Controversies involving many of the persons nominated by President Trump to lead major executive agencies provide an important reminder of the Senate's robust constitutional role to provide "Advice and Consent" in connection with the appointment of Cabinet members and other executive officers. The Senate's role is dynamic even when, as now, most senators are members of the president's political party. Although the Senate's consideration of executive appointments generates at least some friction at the beginning of every new Administration, some of President Trump's nominees may further roil the already turbulent period of transition.
The Senate's scrutiny of such nominations has traditionally involved consideration of professional qualifications, temperament and character, conflicts of interest and ideology. The Senate has also considered whether a nominee is sufficiently sensitive toward the doctrine of separation of powers, and would respect the prerogatives of Congress even while serving as a member of the President's "team." All of these factors have become particularly prominent in the Senate's scrutiny of Trump's nominees.
In previous Administrations, qualifications rarely have been an issue since most nominees had stellar experience and credentials. This year, however, the Senate is taking a closer look at qualifications since a uniquely high proportion of Trump's appointees, like Trump himself, have no previous experience in government. Even the nominees to lead the State and Treasury Departments, Rex W. Tillerson and Steven Mnuchin respectively, have never held public office. The only nominees who have extensive experience in federal posts are Elaine Chao, who served eight years as Secretary of Labor during the George H.W. Bush Administration, and Jefferson B. Sessions, a US senator for the past twenty years. Although most of the nominees who lack any record of public service have had glittering careers in the private sector — Tillerson, for example, was CEO of Exxon Mobil — some senators question whether success in business translates into the ability to successfully direct the politically and socially sensitive operations of large federal agencies. Senator Benjamin L. Cardin of Maryland told Tillerson that "those who suggest that anyone who can run a successful business can, of course, run a government agency do a profound disservice to both."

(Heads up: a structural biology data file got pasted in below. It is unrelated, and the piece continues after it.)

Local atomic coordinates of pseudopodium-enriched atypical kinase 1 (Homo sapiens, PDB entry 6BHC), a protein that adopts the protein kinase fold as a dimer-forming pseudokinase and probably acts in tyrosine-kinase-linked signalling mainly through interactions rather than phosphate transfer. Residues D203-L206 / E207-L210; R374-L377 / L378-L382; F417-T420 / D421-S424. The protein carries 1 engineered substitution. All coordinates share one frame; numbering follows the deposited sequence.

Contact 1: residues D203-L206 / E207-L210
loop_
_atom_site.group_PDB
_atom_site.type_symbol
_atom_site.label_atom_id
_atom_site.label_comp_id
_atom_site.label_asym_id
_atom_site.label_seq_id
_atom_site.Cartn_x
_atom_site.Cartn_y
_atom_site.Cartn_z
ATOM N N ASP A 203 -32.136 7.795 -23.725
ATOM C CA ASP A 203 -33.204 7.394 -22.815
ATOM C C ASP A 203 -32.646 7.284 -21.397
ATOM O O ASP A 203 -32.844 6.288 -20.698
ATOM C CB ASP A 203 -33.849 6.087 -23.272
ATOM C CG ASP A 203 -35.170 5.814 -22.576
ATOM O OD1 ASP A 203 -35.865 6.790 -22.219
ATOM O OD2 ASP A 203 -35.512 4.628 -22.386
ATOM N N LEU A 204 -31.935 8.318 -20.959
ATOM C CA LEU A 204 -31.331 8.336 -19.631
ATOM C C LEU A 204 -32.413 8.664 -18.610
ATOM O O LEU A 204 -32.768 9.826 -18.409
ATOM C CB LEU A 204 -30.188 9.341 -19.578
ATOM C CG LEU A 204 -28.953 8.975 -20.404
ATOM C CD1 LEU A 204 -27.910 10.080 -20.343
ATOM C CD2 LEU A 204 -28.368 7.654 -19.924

Thus far, most of the nominees, including those who lack government experience, generally appear to have convinced senators and other observers that they have an ample comprehension of the issues that their departments would address and an ability to manage large bureaucracies. Tillerson, for example, demonstrated a sophisticated and nuanced understanding of international affairs that surprised some of his critics. Some nominees, however, may not have fared so well. The New York Times characterized the testimonies of Elisabeth "Betsy" DeVos (Education), E. Scott Pruitt (Environmental Protection Agency) and Thomas E. Price (Health and Human Services) as "a cavalcade of misstatements, lapses of judgment, conflicts of interest and from time to time spectacular displays of ignorance and insensitivity."
Conflict of interest issues are more prominent and complex in the present confirmation process because perhaps no bundle of nominees in history have had such extensive financial holdings or such far-flung business connections. Two Cabinet nominees, DeVos and Wilbur L. Ross, Jr. (Commerce), are multi-billionaires. (By comparison, the wealthiest member of Congress is worth an estimated $440 million and the median net worth of members is one million dollars). Tillerson's business contacts with Russia have attracted particular scrutiny, and senators also have expressed concern because Price is heavily invested in health care securities. The Senate's review and analysis of complex financial holdings have slowed the confirmation process, and the gargantuan wealth of so many nominees is likely to permit more conflicts of interest to pass unnoticed or unquestioned because the Senate may lack time and resources to delve deeply into details.